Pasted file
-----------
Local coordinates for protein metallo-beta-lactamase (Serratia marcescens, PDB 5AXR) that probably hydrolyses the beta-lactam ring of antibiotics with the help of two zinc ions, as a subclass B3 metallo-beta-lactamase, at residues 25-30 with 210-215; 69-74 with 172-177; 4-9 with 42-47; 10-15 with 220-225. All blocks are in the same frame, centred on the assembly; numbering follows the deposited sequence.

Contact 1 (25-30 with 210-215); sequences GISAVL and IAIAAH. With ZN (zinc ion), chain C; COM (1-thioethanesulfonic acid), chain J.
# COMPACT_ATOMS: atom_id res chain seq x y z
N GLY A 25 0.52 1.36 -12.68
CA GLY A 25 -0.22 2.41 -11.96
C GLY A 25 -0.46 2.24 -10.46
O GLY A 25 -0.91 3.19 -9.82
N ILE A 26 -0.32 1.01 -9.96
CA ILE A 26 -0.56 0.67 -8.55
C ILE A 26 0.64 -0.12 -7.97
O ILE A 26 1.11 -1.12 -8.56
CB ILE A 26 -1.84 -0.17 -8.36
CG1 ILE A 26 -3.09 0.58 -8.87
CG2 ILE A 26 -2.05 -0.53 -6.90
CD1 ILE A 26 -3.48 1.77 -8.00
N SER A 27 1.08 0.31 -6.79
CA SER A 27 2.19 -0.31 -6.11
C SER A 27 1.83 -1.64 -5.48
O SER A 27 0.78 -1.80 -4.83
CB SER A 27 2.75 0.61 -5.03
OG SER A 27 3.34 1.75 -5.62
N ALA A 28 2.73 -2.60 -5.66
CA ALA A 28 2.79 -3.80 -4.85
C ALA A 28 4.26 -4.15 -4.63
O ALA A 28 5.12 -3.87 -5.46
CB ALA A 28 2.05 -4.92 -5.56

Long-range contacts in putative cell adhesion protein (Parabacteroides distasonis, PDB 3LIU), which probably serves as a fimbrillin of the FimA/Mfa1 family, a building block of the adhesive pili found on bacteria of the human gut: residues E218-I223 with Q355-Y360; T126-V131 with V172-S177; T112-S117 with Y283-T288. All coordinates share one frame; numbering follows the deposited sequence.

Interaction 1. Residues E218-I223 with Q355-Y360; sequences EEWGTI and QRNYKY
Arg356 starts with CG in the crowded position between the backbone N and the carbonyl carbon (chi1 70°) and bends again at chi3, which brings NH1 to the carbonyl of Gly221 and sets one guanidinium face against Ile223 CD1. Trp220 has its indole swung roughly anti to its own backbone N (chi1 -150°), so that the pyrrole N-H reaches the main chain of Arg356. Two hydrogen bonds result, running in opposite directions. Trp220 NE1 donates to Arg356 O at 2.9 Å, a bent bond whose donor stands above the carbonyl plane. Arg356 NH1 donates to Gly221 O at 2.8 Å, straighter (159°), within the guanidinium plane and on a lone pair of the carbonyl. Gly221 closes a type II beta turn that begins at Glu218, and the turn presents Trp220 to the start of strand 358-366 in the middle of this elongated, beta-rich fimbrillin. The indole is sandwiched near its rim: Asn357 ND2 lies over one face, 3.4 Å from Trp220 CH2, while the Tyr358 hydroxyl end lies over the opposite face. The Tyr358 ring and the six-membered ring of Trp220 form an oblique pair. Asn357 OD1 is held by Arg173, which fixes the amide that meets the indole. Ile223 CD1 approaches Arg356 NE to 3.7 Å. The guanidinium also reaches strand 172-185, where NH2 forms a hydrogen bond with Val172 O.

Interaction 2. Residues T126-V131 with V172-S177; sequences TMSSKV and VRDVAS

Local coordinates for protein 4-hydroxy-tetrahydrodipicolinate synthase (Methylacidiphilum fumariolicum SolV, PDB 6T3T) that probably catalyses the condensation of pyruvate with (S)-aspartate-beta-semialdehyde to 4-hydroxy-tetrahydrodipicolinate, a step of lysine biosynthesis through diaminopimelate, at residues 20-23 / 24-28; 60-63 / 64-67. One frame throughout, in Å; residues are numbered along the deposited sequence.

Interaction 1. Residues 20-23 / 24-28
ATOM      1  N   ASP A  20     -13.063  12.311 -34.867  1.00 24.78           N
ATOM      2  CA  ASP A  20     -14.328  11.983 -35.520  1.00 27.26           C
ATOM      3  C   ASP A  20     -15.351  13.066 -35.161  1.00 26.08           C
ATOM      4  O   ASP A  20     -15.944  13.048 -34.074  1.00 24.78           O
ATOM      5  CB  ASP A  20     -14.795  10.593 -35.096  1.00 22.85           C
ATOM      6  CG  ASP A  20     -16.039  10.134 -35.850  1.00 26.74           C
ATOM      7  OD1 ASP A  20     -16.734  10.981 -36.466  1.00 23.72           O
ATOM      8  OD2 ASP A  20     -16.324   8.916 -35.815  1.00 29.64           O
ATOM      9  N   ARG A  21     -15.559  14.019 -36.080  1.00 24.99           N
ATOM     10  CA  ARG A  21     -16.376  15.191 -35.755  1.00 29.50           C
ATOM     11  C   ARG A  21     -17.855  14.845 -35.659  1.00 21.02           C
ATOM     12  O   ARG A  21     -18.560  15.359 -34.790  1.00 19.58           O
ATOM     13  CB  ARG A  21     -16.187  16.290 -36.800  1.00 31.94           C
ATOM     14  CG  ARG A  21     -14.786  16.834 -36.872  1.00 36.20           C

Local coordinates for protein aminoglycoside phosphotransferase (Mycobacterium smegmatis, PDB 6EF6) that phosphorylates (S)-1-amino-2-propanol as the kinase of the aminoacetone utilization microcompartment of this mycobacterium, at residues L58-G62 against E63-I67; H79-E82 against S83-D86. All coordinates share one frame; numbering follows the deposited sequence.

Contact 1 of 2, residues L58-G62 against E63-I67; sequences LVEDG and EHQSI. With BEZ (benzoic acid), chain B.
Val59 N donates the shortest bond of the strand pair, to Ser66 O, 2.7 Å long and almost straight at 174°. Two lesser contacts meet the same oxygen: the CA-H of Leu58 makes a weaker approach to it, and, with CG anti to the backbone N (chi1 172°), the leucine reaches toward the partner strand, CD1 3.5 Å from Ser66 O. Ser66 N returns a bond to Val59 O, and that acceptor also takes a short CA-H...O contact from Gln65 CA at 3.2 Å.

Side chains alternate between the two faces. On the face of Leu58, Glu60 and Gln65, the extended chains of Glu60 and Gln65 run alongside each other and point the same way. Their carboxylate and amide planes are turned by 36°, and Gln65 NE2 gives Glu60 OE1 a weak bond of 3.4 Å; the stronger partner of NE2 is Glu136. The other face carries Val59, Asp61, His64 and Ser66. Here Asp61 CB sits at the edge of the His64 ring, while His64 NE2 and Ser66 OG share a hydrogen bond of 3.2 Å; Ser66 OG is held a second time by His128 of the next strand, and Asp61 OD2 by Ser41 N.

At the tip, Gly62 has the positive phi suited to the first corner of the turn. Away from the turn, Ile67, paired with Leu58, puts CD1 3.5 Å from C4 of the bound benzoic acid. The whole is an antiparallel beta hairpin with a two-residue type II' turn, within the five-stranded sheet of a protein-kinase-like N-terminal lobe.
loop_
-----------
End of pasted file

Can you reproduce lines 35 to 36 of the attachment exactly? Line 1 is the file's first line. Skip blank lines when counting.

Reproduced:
ATOM      3  C   ASP A  20     -15.351  13.066 -35.161  1.00 26.08           C
ATOM      4  O   ASP A  20     -15.944  13.048 -34.074  1.00 24.78           O